While many businesses use Android or Windows operating systems and apps due to excellent performance, HTML5 is also proving to be increasingly popular as it delivers apps that look and feel like those on any other operating system and can run across all devices hosting a capable web browser.

Importantly, updates with HTML5 mean that it now allows apps to continue running even when disconnected from the web. This means for the first time supply chain businesses can look at it as a viable option because their remote workers can continue to use their devices in the field regardless of whether they have an internet connection or not.

Malaysian businesses should be aware, however, that HTML5, Android or Windows apps do not have to be mutually exclusive either - some operators are electing to meet all the varying needs of their workforce and technologies by having the best of both worlds by using HTML5 for web apps and WEH8 and Android operating system to boost app performance.

How is the increasing use of BYOD (bring your own device) impacting the enterprise mobile computing market?

In Malaysia, businesses are increasingly looking for ways in which they can reduce their costs without sacrificing operational efficiencies.

 As a result, a growing number of organisations in the region already have, or are currently investigating implementing BYOD policies to help advance the technologies being used in their day to day operations without incurring large scale initial hardware costs.

What Malaysian businesses need to fully understand when investigating BYOD policies is that for mobile workers, such as on-the-road logistics or delivery personnel - profitability will depend on productivity, and productivity is drive by reliability.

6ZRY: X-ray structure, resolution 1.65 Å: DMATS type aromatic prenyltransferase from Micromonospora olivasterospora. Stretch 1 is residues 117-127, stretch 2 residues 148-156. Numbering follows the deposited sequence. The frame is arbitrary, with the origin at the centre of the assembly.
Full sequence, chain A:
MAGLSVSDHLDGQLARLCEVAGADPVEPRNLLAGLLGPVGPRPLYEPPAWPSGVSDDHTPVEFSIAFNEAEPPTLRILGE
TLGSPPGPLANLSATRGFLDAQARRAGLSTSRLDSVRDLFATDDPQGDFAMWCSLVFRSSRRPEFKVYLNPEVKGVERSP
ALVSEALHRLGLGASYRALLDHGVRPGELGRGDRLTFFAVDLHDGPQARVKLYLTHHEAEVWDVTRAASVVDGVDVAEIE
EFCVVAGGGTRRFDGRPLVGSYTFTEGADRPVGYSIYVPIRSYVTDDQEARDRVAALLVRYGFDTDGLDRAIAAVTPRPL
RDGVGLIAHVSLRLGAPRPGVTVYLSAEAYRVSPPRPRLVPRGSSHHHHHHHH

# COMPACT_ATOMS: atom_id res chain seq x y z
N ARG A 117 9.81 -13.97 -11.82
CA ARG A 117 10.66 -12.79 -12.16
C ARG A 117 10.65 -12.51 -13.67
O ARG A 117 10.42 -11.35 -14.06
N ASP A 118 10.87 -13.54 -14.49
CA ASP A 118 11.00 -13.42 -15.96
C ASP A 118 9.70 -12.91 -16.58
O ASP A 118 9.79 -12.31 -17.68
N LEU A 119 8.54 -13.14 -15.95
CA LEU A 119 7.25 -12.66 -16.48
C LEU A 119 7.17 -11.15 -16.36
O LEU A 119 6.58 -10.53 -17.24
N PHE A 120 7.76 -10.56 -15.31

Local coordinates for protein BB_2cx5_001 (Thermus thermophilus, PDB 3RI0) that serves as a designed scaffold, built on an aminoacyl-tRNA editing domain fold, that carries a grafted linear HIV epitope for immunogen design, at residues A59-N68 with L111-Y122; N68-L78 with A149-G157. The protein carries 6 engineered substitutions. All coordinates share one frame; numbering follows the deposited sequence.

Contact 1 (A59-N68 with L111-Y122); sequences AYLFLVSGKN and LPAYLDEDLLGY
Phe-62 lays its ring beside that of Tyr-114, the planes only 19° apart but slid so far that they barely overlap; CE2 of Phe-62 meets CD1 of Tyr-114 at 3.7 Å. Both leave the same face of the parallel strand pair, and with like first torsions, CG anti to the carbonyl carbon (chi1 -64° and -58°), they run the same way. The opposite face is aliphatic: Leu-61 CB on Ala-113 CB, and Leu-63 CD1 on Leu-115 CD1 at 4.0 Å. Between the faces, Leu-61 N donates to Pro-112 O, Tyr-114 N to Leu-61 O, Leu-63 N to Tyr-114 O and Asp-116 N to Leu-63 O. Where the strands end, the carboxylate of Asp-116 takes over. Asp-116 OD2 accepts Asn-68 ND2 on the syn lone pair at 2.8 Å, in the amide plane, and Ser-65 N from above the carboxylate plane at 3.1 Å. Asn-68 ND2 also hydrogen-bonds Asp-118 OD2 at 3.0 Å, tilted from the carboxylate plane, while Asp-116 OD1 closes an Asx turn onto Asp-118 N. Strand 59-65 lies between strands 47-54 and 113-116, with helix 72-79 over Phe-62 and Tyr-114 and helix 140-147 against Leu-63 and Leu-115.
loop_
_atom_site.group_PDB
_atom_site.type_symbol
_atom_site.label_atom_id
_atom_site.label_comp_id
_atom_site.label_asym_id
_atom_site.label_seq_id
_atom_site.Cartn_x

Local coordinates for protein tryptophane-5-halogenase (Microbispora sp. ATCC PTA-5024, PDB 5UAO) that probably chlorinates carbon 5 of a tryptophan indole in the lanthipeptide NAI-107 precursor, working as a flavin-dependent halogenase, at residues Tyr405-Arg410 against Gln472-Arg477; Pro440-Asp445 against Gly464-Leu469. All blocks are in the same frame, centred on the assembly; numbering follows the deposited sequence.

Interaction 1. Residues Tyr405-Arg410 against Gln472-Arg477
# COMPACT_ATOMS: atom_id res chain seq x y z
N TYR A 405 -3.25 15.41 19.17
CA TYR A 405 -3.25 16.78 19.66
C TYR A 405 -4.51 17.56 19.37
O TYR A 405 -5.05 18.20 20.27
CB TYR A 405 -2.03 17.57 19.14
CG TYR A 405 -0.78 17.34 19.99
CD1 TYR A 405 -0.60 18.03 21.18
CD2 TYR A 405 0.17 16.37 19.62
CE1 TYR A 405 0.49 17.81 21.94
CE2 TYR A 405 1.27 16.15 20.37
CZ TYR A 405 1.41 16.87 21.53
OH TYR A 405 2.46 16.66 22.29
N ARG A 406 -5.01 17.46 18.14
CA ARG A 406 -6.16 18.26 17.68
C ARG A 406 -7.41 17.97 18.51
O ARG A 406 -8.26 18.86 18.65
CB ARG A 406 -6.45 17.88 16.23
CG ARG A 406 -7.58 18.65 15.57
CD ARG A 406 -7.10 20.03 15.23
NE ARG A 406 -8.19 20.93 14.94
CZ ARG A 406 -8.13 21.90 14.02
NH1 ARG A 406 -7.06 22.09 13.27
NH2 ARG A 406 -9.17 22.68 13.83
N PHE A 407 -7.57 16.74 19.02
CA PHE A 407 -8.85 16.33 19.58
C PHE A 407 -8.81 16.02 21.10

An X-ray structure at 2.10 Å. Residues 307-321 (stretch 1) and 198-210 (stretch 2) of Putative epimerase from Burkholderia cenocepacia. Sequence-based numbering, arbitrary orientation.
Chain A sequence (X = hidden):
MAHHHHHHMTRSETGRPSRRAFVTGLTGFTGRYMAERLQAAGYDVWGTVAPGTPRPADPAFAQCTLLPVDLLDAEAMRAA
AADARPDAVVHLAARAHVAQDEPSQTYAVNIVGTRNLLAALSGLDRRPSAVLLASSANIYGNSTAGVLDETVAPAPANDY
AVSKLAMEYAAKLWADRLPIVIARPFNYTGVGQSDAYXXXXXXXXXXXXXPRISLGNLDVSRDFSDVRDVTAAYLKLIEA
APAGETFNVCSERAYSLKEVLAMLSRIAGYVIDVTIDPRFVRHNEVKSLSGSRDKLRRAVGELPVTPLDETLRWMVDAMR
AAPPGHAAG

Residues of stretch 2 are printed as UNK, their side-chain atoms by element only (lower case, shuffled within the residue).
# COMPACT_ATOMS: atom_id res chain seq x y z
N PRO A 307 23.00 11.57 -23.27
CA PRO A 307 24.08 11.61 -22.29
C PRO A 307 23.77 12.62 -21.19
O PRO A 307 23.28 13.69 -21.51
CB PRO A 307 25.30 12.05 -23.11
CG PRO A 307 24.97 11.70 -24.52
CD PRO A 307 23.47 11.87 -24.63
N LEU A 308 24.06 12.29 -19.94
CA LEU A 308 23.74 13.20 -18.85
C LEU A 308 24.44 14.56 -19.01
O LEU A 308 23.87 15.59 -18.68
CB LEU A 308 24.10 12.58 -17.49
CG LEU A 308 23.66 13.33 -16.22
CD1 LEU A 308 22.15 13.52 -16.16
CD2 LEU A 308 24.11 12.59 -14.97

When an office worker's smart phone, tablet or laptop crashes, the user usually has alternatives readily available or can simply use a desk phone to call for support. Workers in the field have no such fall-backs. When their devices fail, their work stops.

Alarmingly, failure rates of 50 percent or higher are not uncommon for consumer-grade devices that are used for mobile or industrial business operations.

As such, those Malaysian businesses looking to implement BYOD policies should also consider purchasing bridging technologies that better assimilate common consumer devices into industrial environments, which help mobile workers look up inventory, scan barcodes and securely process payments, increasing customer engagement and improving mobile point-of-sale.

Such tablet sleds provide much needed rugged capabilities to consumer devices and also give workers access to transaction data via the internet or mobile apps, providing an opportunity to upsell products and services and keep customers more engaged in the buying process.

What are the latest trends in mobile computing technology that industries need to keep top of mind in their future planning?

Mobile computers have come a long way since the first bulky devices with limited functionality hit the market years ago, and these days the latest devices focus on power, battery life, design, operational flexibility and scanning capabilities.

For example, Malaysian businesses looking for mobile computers that will best serve their businesses now and into the future should look at devices with a Qualcomm Snapdragon 801 processor with 2.26GHz quad-core CPU which enables more robust application performance at better speeds and power efficiencies.

For tough work environments, devices should be chosen that offer an IP67 rated design for protection from dust and water and the ability to withstand multiple 1.5m drops to concrete and 1,000 0.5m tumbles.

 For enterprises that require anywhere, anytime real-time connectivity, advanced enterprise-ready 4G/LTE handheld computers that support either Windows or Android operating systems are key.